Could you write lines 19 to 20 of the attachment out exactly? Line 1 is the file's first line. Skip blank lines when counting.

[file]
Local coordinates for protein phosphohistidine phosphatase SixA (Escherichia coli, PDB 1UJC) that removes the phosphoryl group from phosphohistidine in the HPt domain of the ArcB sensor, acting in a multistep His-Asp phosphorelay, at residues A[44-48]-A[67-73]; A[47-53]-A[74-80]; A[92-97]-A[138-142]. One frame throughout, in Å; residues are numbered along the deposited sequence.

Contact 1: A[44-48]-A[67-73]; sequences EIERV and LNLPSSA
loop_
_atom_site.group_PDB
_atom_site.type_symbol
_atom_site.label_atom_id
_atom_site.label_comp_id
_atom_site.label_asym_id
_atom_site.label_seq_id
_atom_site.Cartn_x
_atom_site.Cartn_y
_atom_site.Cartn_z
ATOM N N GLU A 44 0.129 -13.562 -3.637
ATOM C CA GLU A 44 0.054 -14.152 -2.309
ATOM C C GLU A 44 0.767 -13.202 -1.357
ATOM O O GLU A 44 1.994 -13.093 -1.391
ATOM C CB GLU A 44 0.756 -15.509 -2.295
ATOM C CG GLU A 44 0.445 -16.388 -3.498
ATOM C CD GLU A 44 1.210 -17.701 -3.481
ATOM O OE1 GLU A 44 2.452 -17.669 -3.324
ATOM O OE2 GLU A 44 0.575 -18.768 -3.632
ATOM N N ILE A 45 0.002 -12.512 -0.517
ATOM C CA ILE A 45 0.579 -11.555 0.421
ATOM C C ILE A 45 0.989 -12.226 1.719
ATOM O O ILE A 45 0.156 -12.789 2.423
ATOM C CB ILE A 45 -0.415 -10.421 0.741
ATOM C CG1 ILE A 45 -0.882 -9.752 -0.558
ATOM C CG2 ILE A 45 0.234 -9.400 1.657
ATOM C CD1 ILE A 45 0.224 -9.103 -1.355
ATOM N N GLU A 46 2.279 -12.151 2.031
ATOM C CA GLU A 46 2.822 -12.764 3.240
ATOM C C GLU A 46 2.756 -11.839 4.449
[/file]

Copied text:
ATOM C CD GLU A 44 1.210 -17.701 -3.481
ATOM O OE1 GLU A 44 2.452 -17.669 -3.324